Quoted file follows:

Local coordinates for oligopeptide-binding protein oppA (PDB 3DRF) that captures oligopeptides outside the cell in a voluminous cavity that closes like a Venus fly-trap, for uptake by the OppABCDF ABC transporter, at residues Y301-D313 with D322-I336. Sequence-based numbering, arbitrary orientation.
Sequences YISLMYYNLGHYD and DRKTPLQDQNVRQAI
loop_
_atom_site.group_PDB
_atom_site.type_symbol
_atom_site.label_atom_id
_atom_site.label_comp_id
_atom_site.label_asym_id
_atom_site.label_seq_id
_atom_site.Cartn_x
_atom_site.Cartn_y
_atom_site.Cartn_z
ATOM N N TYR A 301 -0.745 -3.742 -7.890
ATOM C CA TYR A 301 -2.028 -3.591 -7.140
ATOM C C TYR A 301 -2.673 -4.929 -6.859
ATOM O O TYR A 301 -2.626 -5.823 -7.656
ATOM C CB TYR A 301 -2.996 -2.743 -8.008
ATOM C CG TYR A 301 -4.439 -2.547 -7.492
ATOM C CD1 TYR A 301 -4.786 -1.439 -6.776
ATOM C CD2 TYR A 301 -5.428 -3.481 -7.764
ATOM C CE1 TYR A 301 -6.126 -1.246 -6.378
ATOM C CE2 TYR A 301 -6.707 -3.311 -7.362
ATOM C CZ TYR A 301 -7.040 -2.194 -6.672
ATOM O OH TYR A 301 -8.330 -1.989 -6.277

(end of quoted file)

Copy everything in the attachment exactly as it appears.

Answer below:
Local coordinates for oligopeptide-binding protein oppA (PDB 3DRF) that captures oligopeptides outside the cell in a voluminous cavity that closes like a Venus fly-trap, for uptake by the OppABCDF ABC transporter, at residues Y301-D313 with D322-I336. Sequence-based numbering, arbitrary orientation.
Sequences YISLMYYNLGHYD and DRKTPLQDQNVRQAI
loop_
_atom_site.group_PDB
_atom_site.type_symbol
_atom_site.label_atom_id
_atom_site.label_comp_id
_atom_site.label_asym_id
_atom_site.label_seq_id
_atom_site.Cartn_x
_atom_site.Cartn_y
_atom_site.Cartn_z
ATOM N N TYR A 301 -0.745 -3.742 -7.890
ATOM C CA TYR A 301 -2.028 -3.591 -7.140
ATOM C C TYR A 301 -2.673 -4.929 -6.859
ATOM O O TYR A 301 -2.626 -5.823 -7.656
ATOM C CB TYR A 301 -2.996 -2.743 -8.008
ATOM C CG TYR A 301 -4.439 -2.547 -7.492
ATOM C CD1 TYR A 301 -4.786 -1.439 -6.776
ATOM C CD2 TYR A 301 -5.428 -3.481 -7.764
ATOM C CE1 TYR A 301 -6.126 -1.246 -6.378
ATOM C CE2 TYR A 301 -6.707 -3.311 -7.362
ATOM C CZ TYR A 301 -7.040 -2.194 -6.672
ATOM O OH TYR A 301 -8.330 -1.989 -6.277